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Background: Gynecomastia is a well-known male condition of breast enlargement. Most envision gynecomastia as that of a significant breast mound that may be fairly small to that of a mound more similar to that seen in the more mature female breast. But smaller size gynecomastia exist in equal numbers which can be just as bothersome to the younger male.

Breast enlargement relegated to just around the nipple area can be defined as areolar gynecomastia. Appearing as a ‘puffy nipple’, the development of a small areolar mass pushes it out beyond the plane of the surrounding chest skin. While minor compared to much larger gynecomastias, it can be of cosmetic concern as it can appear through t-shirts and is not consistent with our modern-age culture of the ‘Abercrombie Fitch’ male. A completely flat chest is what younger males desire today. In the aesthetically conscious young male, any degree of nipple protrusion can be bothersome.

Case: This is a 21 year-old male who came in for treatment of his puffy nipples. On first glance, one may not see anything abnormal. But closer examination showed some nipple elevation on both sides of his chest. His overall chest appearance was not muscular but smooth and thin. In the perspective of the shape of his chest, one could appreciate why this small amount of areolar mass would be bothersome. His medical history was significant in that he had been treated with long-term low dose steroids due to congenital adrenal hyperplasia. This may have been the cause of his small gynecomastia. Also, he previously had liposuction surgery which did not significantly improve his chest concerns.

The treatment choices for any small form of gynecomastia is between liposuction versus open excision, or some combination of the two. Which choice is best depends on how the gynecomastia feels. If it is soft, liposuction (particularly laser liposuction or Smartlipo) can do a good job. If it feels hard or has a ‘mass-like’ feel, open excision will be more effective. It is tempting to think that one can beat up the hard areolar mass by liposuction cannulaes or laser probes and suction it out, but this approach will often be disappointing.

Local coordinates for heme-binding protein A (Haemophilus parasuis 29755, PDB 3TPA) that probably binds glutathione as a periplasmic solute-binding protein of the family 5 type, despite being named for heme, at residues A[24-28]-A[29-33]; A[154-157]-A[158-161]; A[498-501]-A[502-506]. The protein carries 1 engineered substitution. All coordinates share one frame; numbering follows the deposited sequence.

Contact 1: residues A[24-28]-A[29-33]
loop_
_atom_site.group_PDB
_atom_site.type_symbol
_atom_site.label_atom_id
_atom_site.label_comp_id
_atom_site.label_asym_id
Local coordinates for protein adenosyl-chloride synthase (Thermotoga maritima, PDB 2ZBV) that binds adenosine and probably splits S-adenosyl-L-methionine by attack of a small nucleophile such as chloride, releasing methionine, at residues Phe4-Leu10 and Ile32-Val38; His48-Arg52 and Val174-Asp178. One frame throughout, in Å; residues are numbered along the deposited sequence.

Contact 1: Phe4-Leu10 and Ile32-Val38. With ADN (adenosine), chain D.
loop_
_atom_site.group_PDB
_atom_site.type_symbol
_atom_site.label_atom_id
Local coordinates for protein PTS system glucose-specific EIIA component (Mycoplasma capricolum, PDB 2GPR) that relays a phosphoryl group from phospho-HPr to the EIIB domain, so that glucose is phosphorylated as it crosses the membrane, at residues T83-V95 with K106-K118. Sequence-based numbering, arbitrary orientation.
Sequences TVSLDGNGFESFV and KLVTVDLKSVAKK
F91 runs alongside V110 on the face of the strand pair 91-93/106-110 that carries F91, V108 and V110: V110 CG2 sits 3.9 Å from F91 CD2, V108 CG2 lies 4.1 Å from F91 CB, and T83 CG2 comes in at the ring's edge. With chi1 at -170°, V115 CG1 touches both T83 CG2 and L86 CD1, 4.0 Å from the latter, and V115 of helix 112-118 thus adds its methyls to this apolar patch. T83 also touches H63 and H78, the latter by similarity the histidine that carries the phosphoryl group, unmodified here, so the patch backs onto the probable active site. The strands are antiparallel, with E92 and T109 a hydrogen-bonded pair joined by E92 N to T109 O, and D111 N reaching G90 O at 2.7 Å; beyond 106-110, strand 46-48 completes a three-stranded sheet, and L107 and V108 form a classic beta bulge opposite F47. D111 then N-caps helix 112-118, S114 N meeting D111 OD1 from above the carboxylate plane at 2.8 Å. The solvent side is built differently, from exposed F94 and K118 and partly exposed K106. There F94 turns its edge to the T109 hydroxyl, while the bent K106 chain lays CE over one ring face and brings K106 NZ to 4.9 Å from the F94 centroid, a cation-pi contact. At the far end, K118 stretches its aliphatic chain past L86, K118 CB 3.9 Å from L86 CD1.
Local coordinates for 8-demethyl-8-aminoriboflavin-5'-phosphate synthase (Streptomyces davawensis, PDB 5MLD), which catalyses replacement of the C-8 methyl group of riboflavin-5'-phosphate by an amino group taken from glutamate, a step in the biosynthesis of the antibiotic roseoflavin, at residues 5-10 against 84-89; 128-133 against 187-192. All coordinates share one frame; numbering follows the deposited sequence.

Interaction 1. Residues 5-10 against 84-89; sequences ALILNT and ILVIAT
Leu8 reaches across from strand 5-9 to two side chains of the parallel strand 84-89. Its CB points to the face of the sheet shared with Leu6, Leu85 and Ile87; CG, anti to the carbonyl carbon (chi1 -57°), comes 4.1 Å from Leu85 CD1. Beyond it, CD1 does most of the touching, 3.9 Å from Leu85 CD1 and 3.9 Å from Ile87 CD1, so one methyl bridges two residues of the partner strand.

During his gynecomastic surgery, an open approach was done using a lower or inferior areolar incision. A very dense mass of tissue was encountered on each nipple and removed. The key to removing these areolar masses is to not overdo it. It is very easy to remove too much tissue and end up with a reverse problem, the inverted or indented nipple. At least 10 millimeters of tissue must be left on the underside of the nipple-areolar complex. And it is best not to completely expose the pectoralis fascia. Resection will usually go wider than the diameter of the areola. The incision is closed with dissolveable sutures under the skin, taped, and a compression chest wrap worn for a week. A small drain may or may not be used depending upon the size of the residual resection cavity.

When seen at one week after surgery, the tapes were removed. His areolas were nice and flat and he had no fluid build-up despite not having a drain used. The nipples will almost have deflated appearance compared to that before surgery. The incisions are inconspicuous even just one week after surgery.

Case Highlights:

1)Areolar gynecomastias are small nipple protrusions that can be cosmetically disturbing, particularly in the younger male.

2) Despite their small size, they are usually not best reduced by liposuction due to their firm consistency. Open excision is more effective for getting out these silver-dollar sized masses.

3)The use of open excision for areolar gynecomastias creates no significant scarring and is no more invasive than liposuction. Overzealous tissue resection can result in nipple indentations and inversion.

Dr. Barry Eppley

Indianapolis Indiana

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